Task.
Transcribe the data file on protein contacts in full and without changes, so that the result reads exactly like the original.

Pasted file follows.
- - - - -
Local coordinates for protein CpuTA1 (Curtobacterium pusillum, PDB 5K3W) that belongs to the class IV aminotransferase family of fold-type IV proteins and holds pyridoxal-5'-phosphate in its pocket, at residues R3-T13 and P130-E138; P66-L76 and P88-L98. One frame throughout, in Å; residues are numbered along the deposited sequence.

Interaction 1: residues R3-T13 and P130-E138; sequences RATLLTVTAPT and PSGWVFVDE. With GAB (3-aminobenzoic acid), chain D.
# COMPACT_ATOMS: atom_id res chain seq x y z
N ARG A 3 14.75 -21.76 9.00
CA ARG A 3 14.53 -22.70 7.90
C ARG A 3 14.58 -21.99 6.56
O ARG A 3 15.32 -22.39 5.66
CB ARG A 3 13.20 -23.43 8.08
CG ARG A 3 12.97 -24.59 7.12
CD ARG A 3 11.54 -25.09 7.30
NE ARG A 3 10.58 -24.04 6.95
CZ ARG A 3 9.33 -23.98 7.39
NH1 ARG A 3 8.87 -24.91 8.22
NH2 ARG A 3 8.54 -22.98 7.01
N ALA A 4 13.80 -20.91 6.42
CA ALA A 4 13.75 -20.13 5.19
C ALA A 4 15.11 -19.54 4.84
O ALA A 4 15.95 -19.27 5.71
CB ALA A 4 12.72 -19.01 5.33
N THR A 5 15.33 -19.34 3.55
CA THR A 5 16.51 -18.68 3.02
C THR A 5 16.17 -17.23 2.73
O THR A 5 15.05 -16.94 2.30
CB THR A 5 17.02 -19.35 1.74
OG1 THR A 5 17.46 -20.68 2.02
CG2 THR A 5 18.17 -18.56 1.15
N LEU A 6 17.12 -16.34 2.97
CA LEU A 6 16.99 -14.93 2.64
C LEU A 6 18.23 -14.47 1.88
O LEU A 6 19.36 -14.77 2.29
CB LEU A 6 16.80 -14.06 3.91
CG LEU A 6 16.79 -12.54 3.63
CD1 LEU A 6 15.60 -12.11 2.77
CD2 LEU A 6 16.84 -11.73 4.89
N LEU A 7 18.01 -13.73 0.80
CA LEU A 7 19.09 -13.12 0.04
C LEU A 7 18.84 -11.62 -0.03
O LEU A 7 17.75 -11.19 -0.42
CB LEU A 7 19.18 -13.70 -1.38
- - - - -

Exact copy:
Local coordinates for protein CpuTA1 (Curtobacterium pusillum, PDB 5K3W) that belongs to the class IV aminotransferase family of fold-type IV proteins and holds pyridoxal-5'-phosphate in its pocket, at residues R3-T13 and P130-E138; P66-L76 and P88-L98. One frame throughout, in Å; residues are numbered along the deposited sequence.

Interaction 1: residues R3-T13 and P130-E138; sequences RATLLTVTAPT and PSGWVFVDE. With GAB (3-aminobenzoic acid), chain D.
# COMPACT_ATOMS: atom_id res chain seq x y z
N ARG A 3 14.75 -21.76 9.00
CA ARG A 3 14.53 -22.70 7.90
C ARG A 3 14.58 -21.99 6.56
O ARG A 3 15.32 -22.39 5.66
CB ARG A 3 13.20 -23.43 8.08
CG ARG A 3 12.97 -24.59 7.12
CD ARG A 3 11.54 -25.09 7.30
NE ARG A 3 10.58 -24.04 6.95
CZ ARG A 3 9.33 -23.98 7.39
NH1 ARG A 3 8.87 -24.91 8.22
NH2 ARG A 3 8.54 -22.98 7.01
N ALA A 4 13.80 -20.91 6.42
CA ALA A 4 13.75 -20.13 5.19
C ALA A 4 15.11 -19.54 4.84
O ALA A 4 15.95 -19.27 5.71
CB ALA A 4 12.72 -19.01 5.33
N THR A 5 15.33 -19.34 3.55
CA THR A 5 16.51 -18.68 3.02
C THR A 5 16.17 -17.23 2.73
O THR A 5 15.05 -16.94 2.30
CB THR A 5 17.02 -19.35 1.74
OG1 THR A 5 17.46 -20.68 2.02
CG2 THR A 5 18.17 -18.56 1.15
N LEU A 6 17.12 -16.34 2.97
CA LEU A 6 16.99 -14.93 2.64
C LEU A 6 18.23 -14.47 1.88
O LEU A 6 19.36 -14.77 2.29
CB LEU A 6 16.80 -14.06 3.91
CG LEU A 6 16.79 -12.54 3.63
CD1 LEU A 6 15.60 -12.11 2.77
CD2 LEU A 6 16.84 -11.73 4.89
N LEU A 7 18.01 -13.73 0.80
CA LEU A 7 19.09 -13.12 0.04
C LEU A 7 18.84 -11.62 -0.03
O LEU A 7 17.75 -11.19 -0.42
CB LEU A 7 19.18 -13.70 -1.38